The man who shot dead 12 cinema-goers and wounded 70 during the midnight premiere of a Batman film in the US in 2012 has been found guilty of multiple counts of first degree murder.
Former neuroscience student James Holmes was convicted of all 165 counts against him by a jury who rejected the defence’s claim that he was legally insane.
Monday is the third anniversary of the massacre at the multiplex cinema in the Denver suburb of Aurora in Colorado.
Wearing body armour, helmet and mask, the gunman, now 27, lobbed a tear gas canister into the theatre before opening fire with a semi-automatic rifle, pump action shotgun and pistol.
Dozens of survivors testified in court about how they hid behind seats from a hail of bullets and scrambled over bodies as they tried to flee.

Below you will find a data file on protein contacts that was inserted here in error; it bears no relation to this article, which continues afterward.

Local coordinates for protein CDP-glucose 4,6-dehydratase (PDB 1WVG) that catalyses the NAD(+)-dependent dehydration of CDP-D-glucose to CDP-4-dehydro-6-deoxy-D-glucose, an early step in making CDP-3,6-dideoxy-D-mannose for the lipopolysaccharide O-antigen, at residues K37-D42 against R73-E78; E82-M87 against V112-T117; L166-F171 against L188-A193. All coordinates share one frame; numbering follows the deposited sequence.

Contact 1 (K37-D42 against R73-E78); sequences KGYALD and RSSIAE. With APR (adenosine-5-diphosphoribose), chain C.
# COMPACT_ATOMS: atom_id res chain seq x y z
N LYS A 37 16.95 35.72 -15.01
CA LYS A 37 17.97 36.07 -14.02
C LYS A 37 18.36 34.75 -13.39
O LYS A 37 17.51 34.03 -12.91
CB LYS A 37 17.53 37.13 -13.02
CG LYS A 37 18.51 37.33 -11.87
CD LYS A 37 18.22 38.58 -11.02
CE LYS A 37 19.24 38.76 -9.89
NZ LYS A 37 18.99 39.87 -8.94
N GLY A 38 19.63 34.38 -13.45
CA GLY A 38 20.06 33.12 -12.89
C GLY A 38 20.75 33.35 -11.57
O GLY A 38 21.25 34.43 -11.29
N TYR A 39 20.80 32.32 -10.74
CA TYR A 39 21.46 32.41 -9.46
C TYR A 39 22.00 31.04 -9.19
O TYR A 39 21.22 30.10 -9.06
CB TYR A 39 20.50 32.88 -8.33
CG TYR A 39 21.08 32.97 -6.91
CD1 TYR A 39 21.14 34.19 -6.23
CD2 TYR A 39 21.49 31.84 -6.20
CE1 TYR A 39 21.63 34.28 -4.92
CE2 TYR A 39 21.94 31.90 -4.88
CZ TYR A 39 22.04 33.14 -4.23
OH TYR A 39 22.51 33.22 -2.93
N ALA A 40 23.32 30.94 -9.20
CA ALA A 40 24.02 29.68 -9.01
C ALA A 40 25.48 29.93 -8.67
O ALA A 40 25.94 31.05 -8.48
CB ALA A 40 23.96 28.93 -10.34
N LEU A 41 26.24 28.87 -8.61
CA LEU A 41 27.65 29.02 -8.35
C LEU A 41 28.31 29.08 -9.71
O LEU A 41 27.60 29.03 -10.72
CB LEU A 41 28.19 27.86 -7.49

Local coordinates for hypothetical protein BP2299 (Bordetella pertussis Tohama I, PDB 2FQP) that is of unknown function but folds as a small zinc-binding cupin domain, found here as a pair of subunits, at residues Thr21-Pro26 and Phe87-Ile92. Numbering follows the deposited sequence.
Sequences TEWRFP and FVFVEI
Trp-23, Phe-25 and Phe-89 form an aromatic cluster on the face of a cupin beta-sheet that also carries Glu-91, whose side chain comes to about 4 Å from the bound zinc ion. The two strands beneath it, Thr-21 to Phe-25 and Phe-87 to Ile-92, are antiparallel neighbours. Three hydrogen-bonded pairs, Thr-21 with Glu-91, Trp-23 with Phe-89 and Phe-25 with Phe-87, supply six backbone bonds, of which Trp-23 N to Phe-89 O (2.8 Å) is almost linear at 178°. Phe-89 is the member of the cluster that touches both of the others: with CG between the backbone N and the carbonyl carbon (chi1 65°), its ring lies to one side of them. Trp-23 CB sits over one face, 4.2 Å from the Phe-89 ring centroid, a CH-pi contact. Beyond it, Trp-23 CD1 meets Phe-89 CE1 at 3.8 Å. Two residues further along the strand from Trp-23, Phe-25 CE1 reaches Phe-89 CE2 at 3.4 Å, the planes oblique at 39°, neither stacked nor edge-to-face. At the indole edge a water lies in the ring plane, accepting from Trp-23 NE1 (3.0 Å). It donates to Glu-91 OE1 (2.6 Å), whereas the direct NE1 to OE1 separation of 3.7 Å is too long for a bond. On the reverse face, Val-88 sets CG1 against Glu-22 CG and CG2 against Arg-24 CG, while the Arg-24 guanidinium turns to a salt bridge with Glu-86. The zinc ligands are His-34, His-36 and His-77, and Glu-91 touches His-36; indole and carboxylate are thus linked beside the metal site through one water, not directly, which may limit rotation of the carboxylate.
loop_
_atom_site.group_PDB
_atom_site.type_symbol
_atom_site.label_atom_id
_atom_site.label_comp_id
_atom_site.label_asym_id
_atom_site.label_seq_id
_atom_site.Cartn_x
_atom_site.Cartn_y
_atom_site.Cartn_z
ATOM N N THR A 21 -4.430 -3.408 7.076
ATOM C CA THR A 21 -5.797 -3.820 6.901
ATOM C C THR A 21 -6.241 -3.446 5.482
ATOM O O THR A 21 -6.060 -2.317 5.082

Holmes didn’t give evidence but two psychiatrists concluded that he was legally sane.
The District Attorney, who described him as unusually intelligent but socially inept, said he had a long-standing hatred of humanity.
Experts called by the defence argued the gunman was not in control of his actions as he suffered from schizophrenia and heard voices ordering him to kill.
But the prosecution argued that Holmes’ detailed preparations showed he knew what he was doing and that it was wrong. They presented evidence of his purchases of guns, and showed how he conducted online research into bomb-making so that he could booby-trap his apartment to try to distract police from his planned rampage at the cinema.
Jurors must now decide whether the murderer should be put to death or serve a mandatory life sentence with no possibility of parole, in a process expected to last until late August.